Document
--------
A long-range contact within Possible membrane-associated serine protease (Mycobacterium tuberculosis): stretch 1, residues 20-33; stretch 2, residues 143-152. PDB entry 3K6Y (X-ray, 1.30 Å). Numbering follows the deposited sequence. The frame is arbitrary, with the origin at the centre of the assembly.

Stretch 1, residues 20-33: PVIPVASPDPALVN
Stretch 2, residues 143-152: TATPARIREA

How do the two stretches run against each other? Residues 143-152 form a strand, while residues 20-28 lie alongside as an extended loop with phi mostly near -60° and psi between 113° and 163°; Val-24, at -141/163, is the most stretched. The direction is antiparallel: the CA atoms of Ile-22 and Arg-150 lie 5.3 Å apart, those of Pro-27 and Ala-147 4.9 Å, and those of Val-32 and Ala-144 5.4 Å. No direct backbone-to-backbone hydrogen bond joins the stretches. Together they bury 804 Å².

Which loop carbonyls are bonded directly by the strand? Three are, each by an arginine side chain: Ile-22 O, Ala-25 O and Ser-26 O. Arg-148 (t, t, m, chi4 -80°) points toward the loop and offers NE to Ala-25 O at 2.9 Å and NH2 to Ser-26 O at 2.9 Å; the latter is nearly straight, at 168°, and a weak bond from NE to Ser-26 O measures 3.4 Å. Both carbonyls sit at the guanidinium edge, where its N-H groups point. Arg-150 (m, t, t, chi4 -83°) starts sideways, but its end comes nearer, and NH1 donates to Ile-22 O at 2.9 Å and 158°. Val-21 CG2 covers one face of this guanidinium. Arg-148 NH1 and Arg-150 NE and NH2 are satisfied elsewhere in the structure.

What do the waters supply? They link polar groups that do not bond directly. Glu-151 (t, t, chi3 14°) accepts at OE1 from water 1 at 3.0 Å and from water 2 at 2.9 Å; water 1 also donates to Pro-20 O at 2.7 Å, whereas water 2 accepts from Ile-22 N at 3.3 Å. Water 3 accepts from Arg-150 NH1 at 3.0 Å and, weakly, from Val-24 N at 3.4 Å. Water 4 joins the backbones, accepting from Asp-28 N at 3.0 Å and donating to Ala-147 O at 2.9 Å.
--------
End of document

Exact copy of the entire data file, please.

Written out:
A long-range contact within Possible membrane-associated serine protease (Mycobacterium tuberculosis): stretch 1, residues 20-33; stretch 2, residues 143-152. PDB entry 3K6Y (X-ray, 1.30 Å). Numbering follows the deposited sequence. The frame is arbitrary, with the origin at the centre of the assembly.

Stretch 1, residues 20-33: PVIPVASPDPALVN
Stretch 2, residues 143-152: TATPARIREA

How do the two stretches run against each other? Residues 143-152 form a strand, while residues 20-28 lie alongside as an extended loop with phi mostly near -60° and psi between 113° and 163°; Val-24, at -141/163, is the most stretched. The direction is antiparallel: the CA atoms of Ile-22 and Arg-150 lie 5.3 Å apart, those of Pro-27 and Ala-147 4.9 Å, and those of Val-32 and Ala-144 5.4 Å. No direct backbone-to-backbone hydrogen bond joins the stretches. Together they bury 804 Å².

Which loop carbonyls are bonded directly by the strand? Three are, each by an arginine side chain: Ile-22 O, Ala-25 O and Ser-26 O. Arg-148 (t, t, m, chi4 -80°) points toward the loop and offers NE to Ala-25 O at 2.9 Å and NH2 to Ser-26 O at 2.9 Å; the latter is nearly straight, at 168°, and a weak bond from NE to Ser-26 O measures 3.4 Å. Both carbonyls sit at the guanidinium edge, where its N-H groups point. Arg-150 (m, t, t, chi4 -83°) starts sideways, but its end comes nearer, and NH1 donates to Ile-22 O at 2.9 Å and 158°. Val-21 CG2 covers one face of this guanidinium. Arg-148 NH1 and Arg-150 NE and NH2 are satisfied elsewhere in the structure.

What do the waters supply? They link polar groups that do not bond directly. Glu-151 (t, t, chi3 14°) accepts at OE1 from water 1 at 3.0 Å and from water 2 at 2.9 Å; water 1 also donates to Pro-20 O at 2.7 Å, whereas water 2 accepts from Ile-22 N at 3.3 Å. Water 3 accepts from Arg-150 NH1 at 3.0 Å and, weakly, from Val-24 N at 3.4 Å. Water 4 joins the backbones, accepting from Asp-28 N at 3.0 Å and donating to Ala-147 O at 2.9 Å.